Human-Triggered Avalanche Underscores Hazard Conditions

By Beacon Staff

A large avalanche in Glacier National Park that swept a skier nearly 800 feet last week underscored the dangerous backcountry conditions in Northwest Montana.

A skier from Missoula suffered substantial injuries after being caught in a human-triggered avalanche a day after safely skiing the same section of Elk Mountain near Marias Pass. The skier was partially buried and sustained a broken arm, six broken ribs and head lacerations on the afternoon of Jan. 8, according to an incident report released by the Flathead Avalanche Center. A snowboarder accompanying the skier who witnessed the slide alerted 911.

The skier was not wearing an avalanche transceiver. He was buried above his waist and his helmet was broken into pieces, the report said.

The avalanche occurred on a south/southeast facing slope on the south side of an area locally known as “The Backstrap.” The average slope angle of the starting zone was roughly 35 degrees, according to the incident report. Avalanche dimensions were difficult to determine due to conditions, but the crown depth appeared to range between 12 to 36 inches deep. The avalanche was almost 145 feet wide and ran approximately 1,400 vertical feet down slope. The crown was located at approximately 7,200 feet in elevation and the toe of the debris was around 5,800 feet.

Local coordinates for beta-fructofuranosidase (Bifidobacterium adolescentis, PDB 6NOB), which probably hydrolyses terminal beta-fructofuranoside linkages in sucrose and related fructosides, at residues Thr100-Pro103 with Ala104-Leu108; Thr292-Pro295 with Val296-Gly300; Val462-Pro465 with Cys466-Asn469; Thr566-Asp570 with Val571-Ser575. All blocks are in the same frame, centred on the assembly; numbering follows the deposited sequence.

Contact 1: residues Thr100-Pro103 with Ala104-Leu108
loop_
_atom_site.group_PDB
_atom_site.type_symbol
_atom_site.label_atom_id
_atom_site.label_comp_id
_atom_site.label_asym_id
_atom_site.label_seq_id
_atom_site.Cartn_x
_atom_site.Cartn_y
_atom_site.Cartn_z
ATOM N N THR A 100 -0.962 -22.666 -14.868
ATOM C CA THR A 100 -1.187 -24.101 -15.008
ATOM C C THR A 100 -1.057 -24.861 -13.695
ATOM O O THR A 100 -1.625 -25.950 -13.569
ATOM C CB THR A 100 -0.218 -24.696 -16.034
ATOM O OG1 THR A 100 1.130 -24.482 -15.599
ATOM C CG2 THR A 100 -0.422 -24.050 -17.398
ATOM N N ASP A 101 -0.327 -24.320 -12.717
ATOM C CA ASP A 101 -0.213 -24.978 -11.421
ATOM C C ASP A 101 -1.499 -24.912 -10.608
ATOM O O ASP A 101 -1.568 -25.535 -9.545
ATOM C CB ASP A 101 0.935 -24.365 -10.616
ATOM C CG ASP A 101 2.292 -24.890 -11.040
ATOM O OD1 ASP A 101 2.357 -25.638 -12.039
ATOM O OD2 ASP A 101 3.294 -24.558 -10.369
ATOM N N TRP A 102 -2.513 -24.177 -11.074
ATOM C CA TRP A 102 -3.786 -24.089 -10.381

The local hazard conditions rose to “considerable” that day and remained that way through Jan. 14, according to an advisory from the FAC. The arrival of significant snowfall in the past week and high winds created weak surface conditions at mid and upper elevations in the Flathead Valley.

“Natural avalanche activity is possible so avoid playing beneath steep opens. Backcountry users will need to avoid steep open terrain especially where wind loaded until conditions settle again,” the advisory reads. “Even steep sheltered terrain is suspect with the recent rain crust and the underlying buried surface hoar interface. Seek out sheltered low angled terrain to perform pit investigations and progress cautiously from there.”

Avalanche conditions were expected to drop to “moderate” after Jan. 14 with moderating temperatures and trace amounts of snow, according to an FAC advisory on Jan. 12.

However dangerous conditions still exist in several sections of backcountry.

“Weak interfaces in the upper third of the snowpack will be maintained and/or enhanced with the cold temperature,” the FAC advisory read.

“Wind slabs and cross loaded terrain will remain sensitive and will mellow with a little more time, but time is the key,” the report added.

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